If I am alone this is usually a dead time.  A time I mindlessly surf on my phone or focus on not making eye contact with those also waiting in line with me.  On a really productive day I may be listening to an ebook so I might be learning something while I wait, but since my attention is only partially on the content, it isn’t a fully valuable spend of my precious minutes.

For the last few years I have been going out of my way to avoid line ups.  I have changed a number of my patterns to eek out more precious minutes in my day that may otherwise be wasted.

I rarely take transit-I walk.  No line ups.  I shop online.  No line ups.  I bank online.  No line ups.

Unfortunately, despite my desire to do it, I am usually unsuccessful when it comes to making my own morning coffee.  So this I have accepted will continue to require adding myself to a queue like cattle waiting for slaughter.  To ensure this experience is the best possible one I can have I have chosen to change my path to coffee.

I used to line up at a chain coffee place and wait to be served while checking my watch and tapping my foot impatiently.  Each moment that would tick by, I would be more annoyed at them stealing my time.

Today I now frequent two different LOCAL businesses for morning coffee and sometimes snacks (Jimmy’s Coffee and the Gabardine) depending on where I am in the city.  A lovely perk is the fact that they both cost less for a fun coffee beverage and snack than say… Starbucks (or fill in the blank corporate chain here) but in addition to being cheaper, they also offer a whole other boatload of values.

1)  Local Business=Local Value: I can’t say enough how much I like supporting smaller scale businesses. They hire local people, buy local ingredients, support local commerce….Yay shop local!

2)  They don’t have an employee handbook: Not needing to conform to corporate norms and rules makes for more fun. This is one of my favourite things about small businesses of all types.  These guys can roll their eyes and not risk being fired.  They can guilt you for that blueberry scone addiction you have and chuckle about how it is their baker’s fault that you are going to get chubby because of said addiction.  They can banter about real news items and tell you a story even if there are more people in line.

3) They remember you and don’t have to stress about the little things.  The other day the credit machine wouldn’t work.  I had no cash so they just gave me my coffee and scone….said…”have a nice day on us”.  They know I will be back.  They know losing my $4 order in the till won’t do anything but drive additional business their way.  They didn’t worry about it.  No risk of a regional manager giving them shit for loss.  You would never have that happen at a chain.  They know I will be back and continue to tell people about how great they are.

4)  Things are fresh: Yup that coffee was made for me, I watched the platter of scones come out of the kitchen still warm.  There is nothing, pre-packaged, preserved or manufactured at these places.

5)  Waiting in line doesn’t suck.  The wait is simply because they are busy having clever banter with another person that you are welcome to listen to.  When it is your turn you will be the one on the receiving end of the clever banter and enjoying your line up experience.

6) They don’t look the same: I love that when I walk through the doors of a small business I can feel their vibe coming through in the surroundings.  It is a representation of what they want you to feel when you walk in the door.  Let’s be honest… a McDonalds in Europe looks the same as the one in the mall… and while seeing something you are familiar with can make you feel safe, there is something to be said for adventure.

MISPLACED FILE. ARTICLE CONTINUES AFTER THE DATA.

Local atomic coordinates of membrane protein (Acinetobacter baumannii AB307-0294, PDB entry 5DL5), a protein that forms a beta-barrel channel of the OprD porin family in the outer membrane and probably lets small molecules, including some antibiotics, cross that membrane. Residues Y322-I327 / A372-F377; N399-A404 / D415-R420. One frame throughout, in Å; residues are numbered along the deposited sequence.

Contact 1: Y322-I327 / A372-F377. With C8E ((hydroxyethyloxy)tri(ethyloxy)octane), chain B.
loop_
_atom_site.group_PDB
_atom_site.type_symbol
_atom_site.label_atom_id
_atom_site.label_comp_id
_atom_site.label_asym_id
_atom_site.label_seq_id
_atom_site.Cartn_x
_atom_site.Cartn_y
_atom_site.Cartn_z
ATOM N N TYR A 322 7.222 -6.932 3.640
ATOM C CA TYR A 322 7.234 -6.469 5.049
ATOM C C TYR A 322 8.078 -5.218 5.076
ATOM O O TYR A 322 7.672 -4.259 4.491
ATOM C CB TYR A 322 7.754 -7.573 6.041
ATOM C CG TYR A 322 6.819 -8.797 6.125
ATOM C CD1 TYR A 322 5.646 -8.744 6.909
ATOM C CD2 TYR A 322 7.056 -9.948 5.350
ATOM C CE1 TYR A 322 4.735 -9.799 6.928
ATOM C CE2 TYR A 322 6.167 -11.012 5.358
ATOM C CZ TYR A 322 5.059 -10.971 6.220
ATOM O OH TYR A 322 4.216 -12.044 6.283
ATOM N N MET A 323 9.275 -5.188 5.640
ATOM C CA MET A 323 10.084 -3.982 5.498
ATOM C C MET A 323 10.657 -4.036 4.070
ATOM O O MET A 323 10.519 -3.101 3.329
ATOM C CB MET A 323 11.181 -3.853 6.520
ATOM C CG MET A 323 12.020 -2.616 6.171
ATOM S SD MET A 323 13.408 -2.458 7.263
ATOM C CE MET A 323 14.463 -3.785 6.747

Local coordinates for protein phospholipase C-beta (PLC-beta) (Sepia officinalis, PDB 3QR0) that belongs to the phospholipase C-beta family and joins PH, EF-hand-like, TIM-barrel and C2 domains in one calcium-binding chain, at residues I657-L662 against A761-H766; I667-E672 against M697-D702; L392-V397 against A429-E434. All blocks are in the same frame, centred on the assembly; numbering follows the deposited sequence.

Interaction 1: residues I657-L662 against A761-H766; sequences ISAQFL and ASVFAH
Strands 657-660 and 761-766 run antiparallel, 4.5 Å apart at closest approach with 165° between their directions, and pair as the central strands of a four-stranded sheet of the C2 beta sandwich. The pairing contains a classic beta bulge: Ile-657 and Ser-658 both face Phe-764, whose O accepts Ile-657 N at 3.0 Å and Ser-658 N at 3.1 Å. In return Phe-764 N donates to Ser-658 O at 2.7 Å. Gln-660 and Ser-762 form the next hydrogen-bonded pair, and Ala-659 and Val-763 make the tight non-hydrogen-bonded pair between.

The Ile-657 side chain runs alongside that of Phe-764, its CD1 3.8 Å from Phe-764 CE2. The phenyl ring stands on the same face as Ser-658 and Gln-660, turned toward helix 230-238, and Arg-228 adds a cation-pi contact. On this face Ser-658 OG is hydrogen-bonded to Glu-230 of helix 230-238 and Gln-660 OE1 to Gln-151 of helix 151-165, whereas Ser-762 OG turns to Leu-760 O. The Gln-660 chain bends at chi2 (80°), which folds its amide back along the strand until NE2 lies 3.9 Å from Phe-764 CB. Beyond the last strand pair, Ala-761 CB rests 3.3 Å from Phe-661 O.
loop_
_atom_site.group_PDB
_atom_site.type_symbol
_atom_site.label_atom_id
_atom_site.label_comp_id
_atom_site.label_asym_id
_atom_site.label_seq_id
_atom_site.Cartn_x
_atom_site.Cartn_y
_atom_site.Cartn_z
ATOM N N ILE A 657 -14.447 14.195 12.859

So find some places that you don’t hate being in line.  Shop at those boutiques, eat at those restaurants, enjoy being part of the banter and quit hating your line up experience…Don’t get me wrong.. I will never go back to banking with humans… that is not a line up you can enjoy without a lobotomy.

Time Vacuums

So often I hear my colleagues complain about how little time they have left in a day.  It always occurs to me that maybe they should be more aware of the tasks and deliverables that they commit themselves to (or are committed to by someone else) and manage accordingly.
Lately, I have had some time thieves surrounding me that are stealing my precious task completion time and I feel a little bit less cranky about those people who can’t get their work done.  Maybe it isn’t all their fault.
Inside a traditional organization we have little grasp on the actual use of the tools we have at hand to make our lives easier.  So often I discover people who arrive late at meetings because they can’t sort out their calendars to give themselves meeting reminders.
Often we lose the first five to ten minutes of each meeting to small talk while people arrive late.
Don’t get me wrong, I totally care about your adventures with Junior, Rover, Your Grandma etc, but I care when we are grabbing a coffee or riding the elevator.  I do not care when we are using up the precious minutes that we have as a group to resolve stuff.
The cost of time.
The average meeting I attend has roughly 6-10 people.  Say each of the six people make a conservative $50,000/ annually, that means that each hour of their time is worth ~$30 add benefits and vacation etc. into that mix and let’s call it $50/hour. SO a meeting with 10 people is worth about $500/hour if we start every meeting 10 minutes late we are throwing away about $85 talking about taking Rover to the park.  Multiply that by five meetings a week $425, times fifty two weeks a year $22,100.  We are throwing away half a person each year just on my one little team.  Multiply that times an entire department or organization and poof! You have enough staff to complete every initiative with time left over.  Just by being on time and ready to go.